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Every day in the United States, an estimated 445 pedestrians seek emergency treatment for traffic-related injuries. In 2013, the most recent year data is available, there were 4,735 pedestrian fatalities and another 66,000 injuries. That’s about one pedestrian death every two hours, and one injury every eight minutes. If you are one of the tens of thousands of pedestrians injured every year as a result of a vehicle-related accident, there are critical steps you should take directly after the event that will help ensure your rights. But, avoiding an accident in the first place should be your focus. Here are some easy-to-follow tips on how to stay safe as a pedestrian.
Just because someone is driving a vehicle doesn’t mean he is paying close attention to the road. Distracted driving habits, including eating and cell phone use, lead to more than 3,300 fatalities a year, many of which involve pedestrians. Other factors, including vehicle blind spots and driver drowsiness, can also play a role in pedestrian-related accidents.
Instead of assuming that a driver can see you, make sure the road is clear before attempting to cross the street. If you’re in a particularly busy area, and waiting for traffic to clear isn’t plausible, make eye contact with any driver in your proximity before crossing the street, even when you have the right of way and are using a crosswalk.
Drivers are not the only people who can be distracted when they’re on the go. Pedestrians can be just as easily distracted. When you’re reading a text message, playing a game, or are otherwise engaged with your mobile device, you aren’t paying attention to your surroundings, and just as with a distracted driver, the results can be disastrous. When you are walking, put away your cell phone or tablet. If you must reply to a text, step to the side, out of the way of others, and then respond.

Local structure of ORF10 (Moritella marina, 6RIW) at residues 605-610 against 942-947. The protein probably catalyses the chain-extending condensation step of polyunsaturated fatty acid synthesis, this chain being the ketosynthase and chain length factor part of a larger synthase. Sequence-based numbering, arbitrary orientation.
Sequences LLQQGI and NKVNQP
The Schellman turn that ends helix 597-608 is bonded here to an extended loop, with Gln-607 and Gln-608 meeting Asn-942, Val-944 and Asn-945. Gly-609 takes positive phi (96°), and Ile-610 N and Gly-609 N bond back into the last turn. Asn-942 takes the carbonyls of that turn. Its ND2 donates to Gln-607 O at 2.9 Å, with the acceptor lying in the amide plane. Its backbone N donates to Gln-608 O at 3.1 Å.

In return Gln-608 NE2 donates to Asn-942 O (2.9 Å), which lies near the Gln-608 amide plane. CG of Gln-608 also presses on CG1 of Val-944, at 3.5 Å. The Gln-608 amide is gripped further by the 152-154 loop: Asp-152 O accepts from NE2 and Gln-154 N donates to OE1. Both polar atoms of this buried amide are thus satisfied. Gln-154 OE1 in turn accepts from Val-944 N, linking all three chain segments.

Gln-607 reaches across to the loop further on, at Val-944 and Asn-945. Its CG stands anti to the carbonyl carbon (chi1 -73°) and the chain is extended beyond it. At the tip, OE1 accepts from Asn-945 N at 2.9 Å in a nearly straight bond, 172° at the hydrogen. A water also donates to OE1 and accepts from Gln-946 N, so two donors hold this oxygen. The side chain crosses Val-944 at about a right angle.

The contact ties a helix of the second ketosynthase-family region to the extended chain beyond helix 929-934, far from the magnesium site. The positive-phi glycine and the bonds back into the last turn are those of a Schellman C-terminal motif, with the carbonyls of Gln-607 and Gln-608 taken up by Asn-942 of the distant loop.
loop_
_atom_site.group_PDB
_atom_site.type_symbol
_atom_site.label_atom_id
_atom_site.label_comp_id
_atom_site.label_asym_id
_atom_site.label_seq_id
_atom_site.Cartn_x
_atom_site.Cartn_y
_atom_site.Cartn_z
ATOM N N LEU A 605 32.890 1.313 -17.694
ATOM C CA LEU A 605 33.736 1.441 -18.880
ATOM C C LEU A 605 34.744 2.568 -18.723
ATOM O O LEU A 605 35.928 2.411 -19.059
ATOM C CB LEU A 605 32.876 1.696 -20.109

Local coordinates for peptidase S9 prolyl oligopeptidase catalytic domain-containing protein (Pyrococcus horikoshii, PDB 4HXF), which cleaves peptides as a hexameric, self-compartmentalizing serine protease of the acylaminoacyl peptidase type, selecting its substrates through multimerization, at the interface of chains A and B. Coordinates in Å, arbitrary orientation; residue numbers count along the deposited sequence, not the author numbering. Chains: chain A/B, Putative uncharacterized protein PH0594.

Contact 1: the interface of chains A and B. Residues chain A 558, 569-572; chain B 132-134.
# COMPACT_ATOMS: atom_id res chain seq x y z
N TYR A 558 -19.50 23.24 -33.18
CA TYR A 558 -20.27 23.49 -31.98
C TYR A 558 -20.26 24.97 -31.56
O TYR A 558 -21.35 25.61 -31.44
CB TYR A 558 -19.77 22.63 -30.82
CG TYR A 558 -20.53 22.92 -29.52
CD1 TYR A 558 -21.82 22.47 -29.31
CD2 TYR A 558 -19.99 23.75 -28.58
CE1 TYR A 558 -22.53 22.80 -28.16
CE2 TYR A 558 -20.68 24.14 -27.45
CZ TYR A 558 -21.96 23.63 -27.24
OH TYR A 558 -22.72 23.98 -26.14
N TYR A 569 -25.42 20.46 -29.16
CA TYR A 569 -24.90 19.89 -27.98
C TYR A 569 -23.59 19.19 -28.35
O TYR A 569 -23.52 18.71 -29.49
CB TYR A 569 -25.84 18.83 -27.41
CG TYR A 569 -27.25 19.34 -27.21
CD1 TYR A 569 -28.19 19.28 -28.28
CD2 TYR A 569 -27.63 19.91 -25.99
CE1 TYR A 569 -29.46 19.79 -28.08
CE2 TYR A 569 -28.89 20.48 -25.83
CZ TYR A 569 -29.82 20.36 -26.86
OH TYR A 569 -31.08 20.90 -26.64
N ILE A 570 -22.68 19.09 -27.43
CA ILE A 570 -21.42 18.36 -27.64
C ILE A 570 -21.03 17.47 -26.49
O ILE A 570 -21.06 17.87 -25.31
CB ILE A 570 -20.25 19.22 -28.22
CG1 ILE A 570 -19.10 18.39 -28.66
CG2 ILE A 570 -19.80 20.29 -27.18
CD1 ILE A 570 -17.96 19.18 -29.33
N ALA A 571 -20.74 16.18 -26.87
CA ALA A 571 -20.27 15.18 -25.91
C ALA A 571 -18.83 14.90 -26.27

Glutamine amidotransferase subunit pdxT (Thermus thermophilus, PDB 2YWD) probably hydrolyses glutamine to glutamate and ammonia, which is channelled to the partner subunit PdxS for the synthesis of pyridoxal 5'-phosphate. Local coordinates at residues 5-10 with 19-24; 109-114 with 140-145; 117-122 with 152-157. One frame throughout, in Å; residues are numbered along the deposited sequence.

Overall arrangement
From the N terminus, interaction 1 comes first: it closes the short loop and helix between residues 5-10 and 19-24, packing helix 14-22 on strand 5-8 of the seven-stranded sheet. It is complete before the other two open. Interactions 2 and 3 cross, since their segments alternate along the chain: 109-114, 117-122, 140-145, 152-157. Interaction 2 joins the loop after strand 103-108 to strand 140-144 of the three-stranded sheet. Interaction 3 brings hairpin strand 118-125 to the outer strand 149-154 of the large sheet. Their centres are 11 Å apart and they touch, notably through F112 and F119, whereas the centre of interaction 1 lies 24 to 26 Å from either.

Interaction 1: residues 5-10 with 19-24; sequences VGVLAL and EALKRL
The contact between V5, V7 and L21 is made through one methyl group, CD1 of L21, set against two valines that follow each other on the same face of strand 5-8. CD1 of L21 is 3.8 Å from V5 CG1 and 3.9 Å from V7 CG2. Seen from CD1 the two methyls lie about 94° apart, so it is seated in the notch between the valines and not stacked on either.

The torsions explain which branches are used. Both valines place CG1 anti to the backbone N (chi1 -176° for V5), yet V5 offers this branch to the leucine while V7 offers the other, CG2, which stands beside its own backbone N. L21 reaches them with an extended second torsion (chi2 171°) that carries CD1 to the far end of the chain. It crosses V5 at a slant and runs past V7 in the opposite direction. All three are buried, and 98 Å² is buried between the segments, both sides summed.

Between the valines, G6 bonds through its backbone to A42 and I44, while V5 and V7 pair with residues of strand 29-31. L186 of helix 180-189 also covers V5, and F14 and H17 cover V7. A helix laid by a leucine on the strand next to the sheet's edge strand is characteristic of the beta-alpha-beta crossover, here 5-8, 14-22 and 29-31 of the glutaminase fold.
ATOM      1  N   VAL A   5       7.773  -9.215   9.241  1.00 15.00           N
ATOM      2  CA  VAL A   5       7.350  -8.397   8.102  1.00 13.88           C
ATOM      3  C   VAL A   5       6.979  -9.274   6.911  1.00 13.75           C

Follow the Law
Jaywalking is not only illegal, but it can be fatal. In fact, pedestrian noncompliance is the leading cause of injuries and fatalities. In 2013, 69% of all pedestrian fatalities occurred at non-intersections compared to 20% of fatalities occurring in an intersection, according to the National Highway Traffic Safety Administration (NHTSA). The balance of the fatalities occurred in parking lanes, driveways, roadsides, and other locations. When you need to cross the street, use the crosswalk, and never cross against the light.
The sidewalk is the safest place for pedestrians. Occasionally, however, you may find yourself in a situation where you have to walk somewhere, but no sidewalk is available. In that instance, walk as far onto the shoulder of the road as possible, and always walk facing traffic. If your back is to traffic, you won’t be able to see oncoming dangers, and you’ll be unable to avoid them.
If you’re walking at night, it is imperative that you wear light, bright, or reflective clothing, and carry a flashlight, even if you plan on staying on the sidewalk. At some point, you may have to cross the street, and if drivers cannot see you, they won’t be able to avoid you.
Pedestrian safety requires vigilance on the part of both the driver and the pedestrian. When you head out for a walk, always follow traffic laws, make sure drivers can see you, and pay attention to your surroundings. When you follow those simple tips, you’ll be increasing the odds that you will reach your destination safely.